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Warfare on the periphery of Europe and across cultural boundaries is a particular focus of this volume. One article, on Castilian seapower, treats the melding of northern and southern naval traditions; another clarifies the military roles of the Ayyubid and Mamluk miners and stoneworkers in siege warfare; a third emphasizes cultural considerations in an Icelandic conflict; a fourth looks at how an Iberian prelate navigated the line between ecclesiastical and military responsibilities; and a fifth analyzes the different roles of early gunpowder weapons in Europe and China, linking technological history with the significance of human geography. Further contributions also consider technology, two dealing with fifteenth-century English artillery and the third with prefabricated mechanical artillery during the Crusades. Another theme of the volume is source criticism, with re-examinations of the sources for Owain Glydwr's (possible) victory at Hyddgen in 1401, a (possible) Danish attack on England in 1128, and the role of non-milites in Salian warfare. Contributors: Nicolás Agrait, Tonio Andrade, David Bachrach, Oren Falk, Devin Fields, Michael S. Fulton, Thomas K. Heeboll-Holm, Rabei G. Khamisy, Michael Livingstone, Dan Spencer, L.J. Andrew Villalon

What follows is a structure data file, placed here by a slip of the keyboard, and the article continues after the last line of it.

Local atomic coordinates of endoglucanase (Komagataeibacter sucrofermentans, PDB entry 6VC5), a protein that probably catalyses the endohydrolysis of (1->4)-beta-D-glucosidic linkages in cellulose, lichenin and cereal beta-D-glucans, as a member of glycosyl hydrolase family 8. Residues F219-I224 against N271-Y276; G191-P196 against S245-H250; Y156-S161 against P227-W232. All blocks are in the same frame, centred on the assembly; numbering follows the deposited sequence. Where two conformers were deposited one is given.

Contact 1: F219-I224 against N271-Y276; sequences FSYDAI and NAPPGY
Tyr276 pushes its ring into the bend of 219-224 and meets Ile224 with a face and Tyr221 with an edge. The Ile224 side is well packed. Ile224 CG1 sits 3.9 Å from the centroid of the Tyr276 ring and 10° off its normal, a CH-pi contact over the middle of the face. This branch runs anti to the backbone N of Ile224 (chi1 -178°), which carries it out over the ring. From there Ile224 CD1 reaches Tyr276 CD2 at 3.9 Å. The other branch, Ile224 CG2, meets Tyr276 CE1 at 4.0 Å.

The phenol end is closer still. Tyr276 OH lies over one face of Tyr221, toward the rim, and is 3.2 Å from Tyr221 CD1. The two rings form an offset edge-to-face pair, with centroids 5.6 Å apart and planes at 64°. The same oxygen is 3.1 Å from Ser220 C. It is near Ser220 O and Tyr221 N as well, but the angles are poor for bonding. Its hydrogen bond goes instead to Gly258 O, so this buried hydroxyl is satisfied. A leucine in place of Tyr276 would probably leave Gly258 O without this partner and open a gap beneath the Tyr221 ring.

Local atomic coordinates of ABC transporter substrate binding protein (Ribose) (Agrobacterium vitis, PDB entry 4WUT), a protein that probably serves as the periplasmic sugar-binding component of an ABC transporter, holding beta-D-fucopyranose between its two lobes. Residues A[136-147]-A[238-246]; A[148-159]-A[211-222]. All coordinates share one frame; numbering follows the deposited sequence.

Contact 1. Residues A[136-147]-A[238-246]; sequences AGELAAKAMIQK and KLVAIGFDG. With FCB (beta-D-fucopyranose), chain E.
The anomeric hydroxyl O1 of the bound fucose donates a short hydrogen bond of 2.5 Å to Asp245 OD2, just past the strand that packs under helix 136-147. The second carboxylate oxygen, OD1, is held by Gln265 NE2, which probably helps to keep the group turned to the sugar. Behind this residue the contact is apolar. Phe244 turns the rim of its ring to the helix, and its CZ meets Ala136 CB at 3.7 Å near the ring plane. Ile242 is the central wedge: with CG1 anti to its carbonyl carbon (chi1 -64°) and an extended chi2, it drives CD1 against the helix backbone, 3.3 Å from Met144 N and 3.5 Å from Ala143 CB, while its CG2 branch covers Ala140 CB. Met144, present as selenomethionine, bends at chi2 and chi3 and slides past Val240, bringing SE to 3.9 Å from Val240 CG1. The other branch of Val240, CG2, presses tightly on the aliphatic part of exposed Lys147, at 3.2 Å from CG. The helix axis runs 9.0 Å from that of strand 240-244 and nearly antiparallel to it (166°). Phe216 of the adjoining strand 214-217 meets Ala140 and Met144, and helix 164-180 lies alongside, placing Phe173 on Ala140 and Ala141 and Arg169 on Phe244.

Masculinities in Old Norse Literature

Author : Gareth Lloyd Evans
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Compared to other areas of medieval literature, the question of masculinity in Old Norse-Icelandic literature has been understudied. This is a neglect which this volume aims to rectify. The essays collected here introduce and analyse a spectrum of masculinities, from the sagas of Icelanders, contemporary sagas, kings' sagas, legendary sagas, chivalric sagas, bishops' sagas, and eddic and skaldic verse, producing a broad and multifaceted understanding of what it means to be masculine in Old Norse-Icelandic texts. A critical introduction places the essays in their scholarly context, providing the reader with a concise orientation in gender studies and the study of masculinities in Old Norse-Icelandic literature. This book's investigation of how masculinities are constructed and challenged within a unique literature is all the more vital in the current climate, in which Old Norse sources are weaponised to support far-right agendas and racist ideologies are intertwined with images of vikings as hypermasculine. This volume counters these troubling narratives of masculinity through explorations of Old Norse literature that demonstrate how masculinity is formed, how it is linked to violence and vulnerability, how it governs men's relationships, and how toxic models of masculinity may be challenged. JESSICA HANCOCK is a Lecturer in Educational Development at City, University of London; GARETH LLOYD EVANS is Lecturer in Medieval Literature at St Hilda's College, Oxford. Contributors: sds Egilsdttir, David Ashurst, Brynja orgeirsdttir, Gareth Lloyd Evans, Oren Falk, Alison Finlay, Jessica Clare Hancock, Jhanna Katrn Fridriksdttir, Philip Lavender, Thomas Morcom, Carl Phelpstead, Matthew Roby.